When I receive a gift, I am conscious of both the gift and the giver. Gratitude suffuses me. This gratitude often transforms into a wish to give something back to my generous giver. We are conscious of this desire to give back when it comes to people who are givers. Places are givers, too. And we can give back to them. When we do, we become more courageous, more creative—and certainly more grateful! ~ Trebbe Johnson
Here in our feature “Grateful Changemakers,” we celebrate programs and projects that serve as beacons of gratefulness. These efforts elevate the values of grateful living and illuminate their potential to transform both individuals and communities. Join us in appreciating the inspiring and catalyzing contribution these Changemakers offer to shaping a more grateful world.
Radical Joy for Hard Times
Radical Joy for Hard Times is a worldwide community of people dedicated to bringing meaning, beauty, and value to places that have been damaged by human or natural acts. Through its online community and annual Global Earth Exchange event, Radical Joy uplifts and inspires values of relationship, community, ARTivism, and presence. Anyone can do the Radical Joy practice, which at its core invites us to share our sorrow or gratitude for places that have fallen on hard times. Founder Trebbe Johnson is the author of Radical Joy for Hard Times: Finding Meaning and Making Beauty in Earth’s Broken Places and 101 Ways to Make Guerrilla Beauty. Here she shares more about how Radical Joy invites us to spend time in wounded places: exposing our hearts to difficult feelings of loss and guilt; listening to the land and to one another; and opening ourselves to possibilities for finding and creating beauty.
What sparked the founding/creation of Radical Joy?
David Powless does ceremony with a bird made with tobacco, crushed corn, and feathers from eagles, an owl and a hawk.
In 1987 I made a video about David Powless of the Oneida Nation. He had received a National Science Foundation grant a few years earlier to recycle steel waste, and as the first Native American to receive such a prestigious grant, he shared that he was feeling pretty cocky. He said that when he first approached the enormous mound of steel waste, his inclination was to think of it as something to be overcome, battled against. Then he told me, “I realized that the waste was not an enemy to be conquered. It was an orphan that had gotten separated from the circle of life. My job was to bring it back to the circle of life.”
I was very touched by these words. This concept of waste seemed like a way to recycle damaged, toxic places in the mind as well as in the environment. I spent many years thinking about how I might put such an idea into practice. I was attracted to the work of Joanna Macy, the great writer and teacher of transforming grief to empowerment; to Daniel Dancer, an artist who makes creative sculptures at broken places; and to a man named Pete Maniscalco, who would meditate in front of a nuclear power plant. My question was: How could I create some kind of practice that would change a place that is ugly into a beautiful place, a place that is ignored or even despised into a place that is loved once again and tended lovingly?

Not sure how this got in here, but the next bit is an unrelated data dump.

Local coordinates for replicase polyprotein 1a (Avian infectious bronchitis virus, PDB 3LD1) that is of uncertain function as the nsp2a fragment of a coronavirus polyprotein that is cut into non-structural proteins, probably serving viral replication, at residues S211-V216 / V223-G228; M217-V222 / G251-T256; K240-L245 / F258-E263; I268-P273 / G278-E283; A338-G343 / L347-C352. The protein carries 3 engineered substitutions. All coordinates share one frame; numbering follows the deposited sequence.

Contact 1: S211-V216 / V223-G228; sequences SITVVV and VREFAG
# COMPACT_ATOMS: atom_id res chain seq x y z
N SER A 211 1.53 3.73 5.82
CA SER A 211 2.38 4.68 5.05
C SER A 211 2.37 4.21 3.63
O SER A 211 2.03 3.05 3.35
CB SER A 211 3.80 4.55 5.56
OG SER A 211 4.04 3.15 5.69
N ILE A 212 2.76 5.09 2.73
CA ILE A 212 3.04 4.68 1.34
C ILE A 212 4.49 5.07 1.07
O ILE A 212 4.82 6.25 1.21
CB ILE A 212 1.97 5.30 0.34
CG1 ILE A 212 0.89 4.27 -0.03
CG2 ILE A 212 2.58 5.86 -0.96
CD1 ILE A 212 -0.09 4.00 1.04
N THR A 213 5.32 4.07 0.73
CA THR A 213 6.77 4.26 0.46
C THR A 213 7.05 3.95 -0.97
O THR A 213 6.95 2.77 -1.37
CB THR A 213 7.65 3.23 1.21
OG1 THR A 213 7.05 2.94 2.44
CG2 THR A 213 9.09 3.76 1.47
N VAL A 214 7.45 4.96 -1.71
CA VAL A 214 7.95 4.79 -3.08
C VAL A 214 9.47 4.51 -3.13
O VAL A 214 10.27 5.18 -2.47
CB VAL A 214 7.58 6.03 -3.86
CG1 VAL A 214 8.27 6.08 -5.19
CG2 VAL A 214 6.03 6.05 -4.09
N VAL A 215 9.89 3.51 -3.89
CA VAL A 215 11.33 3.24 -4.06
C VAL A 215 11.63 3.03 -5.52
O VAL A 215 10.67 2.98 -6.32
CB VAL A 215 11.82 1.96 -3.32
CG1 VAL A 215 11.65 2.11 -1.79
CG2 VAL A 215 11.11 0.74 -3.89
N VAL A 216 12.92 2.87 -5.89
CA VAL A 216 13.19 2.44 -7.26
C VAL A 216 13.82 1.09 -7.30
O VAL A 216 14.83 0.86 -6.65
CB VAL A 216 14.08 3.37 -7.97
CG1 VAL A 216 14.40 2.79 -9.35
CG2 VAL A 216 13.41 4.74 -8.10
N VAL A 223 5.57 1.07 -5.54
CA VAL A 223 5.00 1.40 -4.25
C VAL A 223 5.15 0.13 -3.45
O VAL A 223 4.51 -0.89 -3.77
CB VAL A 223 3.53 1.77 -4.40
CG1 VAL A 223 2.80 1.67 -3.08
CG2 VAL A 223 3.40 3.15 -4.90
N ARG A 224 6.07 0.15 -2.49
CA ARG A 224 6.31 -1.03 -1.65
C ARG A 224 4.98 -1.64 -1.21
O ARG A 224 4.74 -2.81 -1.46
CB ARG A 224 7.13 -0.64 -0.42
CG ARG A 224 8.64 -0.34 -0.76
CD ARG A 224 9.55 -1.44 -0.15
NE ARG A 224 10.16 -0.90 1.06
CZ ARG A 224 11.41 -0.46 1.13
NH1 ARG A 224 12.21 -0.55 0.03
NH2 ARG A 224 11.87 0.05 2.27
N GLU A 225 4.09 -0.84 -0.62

I guided a week-long vigil at an old-growth clear-cut forest, did a ceremony near Ground Zero in New York after September 11, and led a program in a forest that had been burned by a massive fire. But I wanted to create some way of giving to hurt places that people could do at any time in any place–a handy, accessible tool that anybody could use. So I founded Radical Joy for Hard Times in 2009.
How does Radical Joy speak to the needs and hopes of people and communities around the world? What is the importance of your work at this time in particular?
When the places we love are hurt, we hurt too. Up to now there has been no way to respond to, or even admit, hurt and grief for loss of place, at least in the non-Indigenous cultures of the U.S. If you did confess that you were mourning the destruction of a place, chances are you would be made fun of–accused of loving owls or moss or trees more than people. Maybe you’d be dismissed as a “tree hugger.” RadJoy gives people simple, meaningful ways of honoring the places they care about that have fallen on hard times, and honoring their own relationship with these places as well. Our practice involves four simple steps, which, of course, are infinitely variable according to circumstances:
1. Go and visit a wounded place.
2. Sit awhile and share your stories of what the place means to you.
3. Get to know the place as it is now.
4. Make a gift of beauty for the place.
Offering and image by Claire Hayes. Oak leaves in the shape of a bird honors victims of violence in Ireland.